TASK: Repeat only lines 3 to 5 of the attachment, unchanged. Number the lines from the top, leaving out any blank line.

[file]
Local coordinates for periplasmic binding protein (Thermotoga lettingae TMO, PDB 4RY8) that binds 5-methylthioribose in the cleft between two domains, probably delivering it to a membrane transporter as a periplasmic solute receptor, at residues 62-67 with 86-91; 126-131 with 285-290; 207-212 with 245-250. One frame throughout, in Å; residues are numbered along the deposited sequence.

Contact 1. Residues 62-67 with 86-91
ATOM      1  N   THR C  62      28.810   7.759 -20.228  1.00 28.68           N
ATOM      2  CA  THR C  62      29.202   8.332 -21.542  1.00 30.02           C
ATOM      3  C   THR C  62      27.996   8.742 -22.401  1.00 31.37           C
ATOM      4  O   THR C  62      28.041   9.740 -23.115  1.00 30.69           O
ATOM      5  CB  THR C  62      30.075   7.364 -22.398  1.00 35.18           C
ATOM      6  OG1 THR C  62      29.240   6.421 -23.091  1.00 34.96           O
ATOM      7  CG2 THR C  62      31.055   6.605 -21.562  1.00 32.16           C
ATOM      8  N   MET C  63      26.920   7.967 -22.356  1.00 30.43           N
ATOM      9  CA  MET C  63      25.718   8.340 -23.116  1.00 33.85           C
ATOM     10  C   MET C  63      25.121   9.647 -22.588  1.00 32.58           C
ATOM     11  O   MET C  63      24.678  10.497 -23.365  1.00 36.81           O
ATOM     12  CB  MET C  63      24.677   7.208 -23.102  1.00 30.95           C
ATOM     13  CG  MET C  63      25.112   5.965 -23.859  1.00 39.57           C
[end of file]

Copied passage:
ATOM      1  N   THR C  62      28.810   7.759 -20.228  1.00 28.68           N
ATOM      2  CA  THR C  62      29.202   8.332 -21.542  1.00 30.02           C
ATOM      3  C   THR C  62      27.996   8.742 -22.401  1.00 31.37           C